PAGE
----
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‘By the skin of our teeth’

How a legislator, a senator, an attorney, an oil man and a student body made the difference in the A&M merger

By Chip Chandler
Senior Communication Specialist

 

A chat on a plane ride to Austin. A lunch with an old friend. 

From these casual meetings came one of the most consequential decisions in the history of West Texas A&M University. 

Merger talks begin

State Rep. John Smithee (R-Amarillo), a 1973 WT alum, remembers sitting next to Dr. Hans Mark, then the chancellor of the University of Texas System, on a Southwest Airlines flight from Dallas to Austin. Mark was quite familiar with the Texas Panhandle — had, in fact, honeymooned with his wife in the area, Smithee said — and told Smithee that UT would be happy to bring WT into its system.

Eddie Scott, an Amarillo attorney who served on the WT Board of Regents from 1987 to 1990, recalls that Teel Bivins, a longtime friend who was then serving as a state senator, said he was thinking about legislation that would help independent universities merge with larger systems.

These discussions were nothing new, really. According to “Always WT,” Dr. Marty Kuhlman’s centennial accounting of the University’s history, merger talks first started popping up in the 1970s. Faculty members were polled in 1976, with A&M and UT both suggested as possibilities. In 1980, a student-led, but ill-fated movement suggested a merger with Amarillo College.

But by the end of the decade, the time had finally come, and the momentum to ally WT with a larger university system with a broad, statewide reach was impossible to deny. 

“We were in a position at that time where the small, independent college was really becoming a dinosaur in Texas,” Smithee said. “They didn’t have the resources to compete for appropriations in the Legislature because these other systems had full-time lobbyists. As a legislator, I was seeing how hard it was for independent schools to compete.” 

The University of Texas System was floated as a possibility, as was Texas Tech University, at least briefly, though it had not yet formally become a university system.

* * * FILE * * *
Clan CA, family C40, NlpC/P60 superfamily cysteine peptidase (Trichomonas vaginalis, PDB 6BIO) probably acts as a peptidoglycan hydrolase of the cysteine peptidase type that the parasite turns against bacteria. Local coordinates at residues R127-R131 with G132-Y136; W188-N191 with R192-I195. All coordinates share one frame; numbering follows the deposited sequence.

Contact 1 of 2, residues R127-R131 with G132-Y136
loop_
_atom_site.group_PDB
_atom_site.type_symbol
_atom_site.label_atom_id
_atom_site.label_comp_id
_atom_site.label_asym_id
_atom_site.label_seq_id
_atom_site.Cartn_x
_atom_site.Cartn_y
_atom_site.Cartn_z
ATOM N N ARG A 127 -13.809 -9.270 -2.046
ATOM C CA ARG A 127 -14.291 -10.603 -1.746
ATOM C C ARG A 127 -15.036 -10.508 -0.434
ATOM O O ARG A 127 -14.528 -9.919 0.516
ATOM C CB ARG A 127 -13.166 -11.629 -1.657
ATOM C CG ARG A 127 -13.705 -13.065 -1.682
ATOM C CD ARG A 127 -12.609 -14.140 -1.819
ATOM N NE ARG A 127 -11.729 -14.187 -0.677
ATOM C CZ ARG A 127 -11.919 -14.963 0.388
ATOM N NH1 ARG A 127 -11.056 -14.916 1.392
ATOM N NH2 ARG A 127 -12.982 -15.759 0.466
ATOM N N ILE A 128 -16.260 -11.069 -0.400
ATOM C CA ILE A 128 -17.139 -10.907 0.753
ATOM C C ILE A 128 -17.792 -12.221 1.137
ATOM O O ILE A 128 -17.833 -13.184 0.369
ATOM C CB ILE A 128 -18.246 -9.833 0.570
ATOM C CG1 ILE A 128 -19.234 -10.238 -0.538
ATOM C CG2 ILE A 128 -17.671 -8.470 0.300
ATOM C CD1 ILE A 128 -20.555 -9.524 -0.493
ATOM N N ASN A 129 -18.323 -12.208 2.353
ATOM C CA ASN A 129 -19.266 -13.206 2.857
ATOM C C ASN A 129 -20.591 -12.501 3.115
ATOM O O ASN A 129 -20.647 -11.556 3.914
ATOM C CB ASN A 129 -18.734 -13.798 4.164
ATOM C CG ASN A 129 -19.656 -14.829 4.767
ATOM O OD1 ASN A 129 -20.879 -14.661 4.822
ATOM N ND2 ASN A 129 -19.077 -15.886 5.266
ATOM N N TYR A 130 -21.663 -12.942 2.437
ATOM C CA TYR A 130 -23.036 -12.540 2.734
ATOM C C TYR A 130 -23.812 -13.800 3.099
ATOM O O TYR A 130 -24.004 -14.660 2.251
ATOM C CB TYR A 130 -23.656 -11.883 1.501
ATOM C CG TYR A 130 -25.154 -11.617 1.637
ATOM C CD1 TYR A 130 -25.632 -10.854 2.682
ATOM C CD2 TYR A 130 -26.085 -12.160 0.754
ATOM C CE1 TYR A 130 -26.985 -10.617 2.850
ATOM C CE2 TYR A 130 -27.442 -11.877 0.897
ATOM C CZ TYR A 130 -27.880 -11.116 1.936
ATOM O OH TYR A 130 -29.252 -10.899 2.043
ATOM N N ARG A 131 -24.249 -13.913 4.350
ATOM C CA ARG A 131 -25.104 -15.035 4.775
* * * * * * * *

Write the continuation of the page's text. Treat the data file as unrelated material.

“But as this went on, it became apparent that WT and A&M just had a lot in common,” Smithee said. “And with their resources and programs and access, for the long-term future of WT, it would be so much better to be a part of a system like that.”

Scott led the committee that studied a merger’s implications. Among those in favor of it: Fellow regent T. Boone Pickens, the prominent oil man.

“We had multiple meetings with faculty, staff, donors, local people, anybody interested in it,” Scott said. “Some liked the idea. A few didn’t, and we talked through that.”

The merger passes. Now what?

In a special session during the fall of 1989, the Texas Legislature passed a bill, co-sponsored by Smithee and Bivins, to approve bringing WT into the A&M System. It almost didn’t happen, though. 

“The governor (Gov. Bill Clements) called Boone and said there was just no room to put the A&M merger on the (legislative) calendar,” Scott recalled. “Boone said, well, Governor, it would be a special favor to me if you could do that. … About two minutes later, he called back and said, ‘Boone, it’s on the calendar.’”

There was one more major hurdle, though: The bill sponsored by Smithee and Bivins required the approval of the Texas Higher Education Coordinating Board before the merger would get its final approval.

“We thought that would be something that would assure people, but the board resented that,” Smithee said. “They said we were trying to get them to rubberstamp our position. We began to realize we didn’t have the votes on that board to approve it.”

Unlikely saviors 

Enter WT students. 

“The administration at the time did not want students to go down (to the THECB meeting),” recalled Dr. Russell Lowery-Hart, now president of Amarillo College but then WT’s student body president. “Through someone else’s foresight, the (Amarillo Chamber of Commerce) took a flight of Amarillo citizens down there, and they called me and asked if any students wanted to go.”

Students and community leaders packed the meeting room.

“We didn’t sit,” Lowery-Hart said. “We just stood against the wall all the way around the room. I remember clearly one of the commissioners talking about the political pressure, that they’d never experienced anything like it, but he said the students being there reminded him why it was important.”

The students presented the board with a pro-merger petition signed by 2,866 students.

“We didn’t have the votes,” Smithee said. “As we walked in that day, we did not have the votes. We were one vote short. … Of all the people who testified, it was the students that made the difference. They testified from the heart, telling how important it was to them.

“That turned at least a couple of votes, and we snuck out of there by the skin of our teeth.”

The final vote was 10 to 7 in favor of the merger. On Sept. 1, 1990, West Texas State officially joined The Texas A&M University System.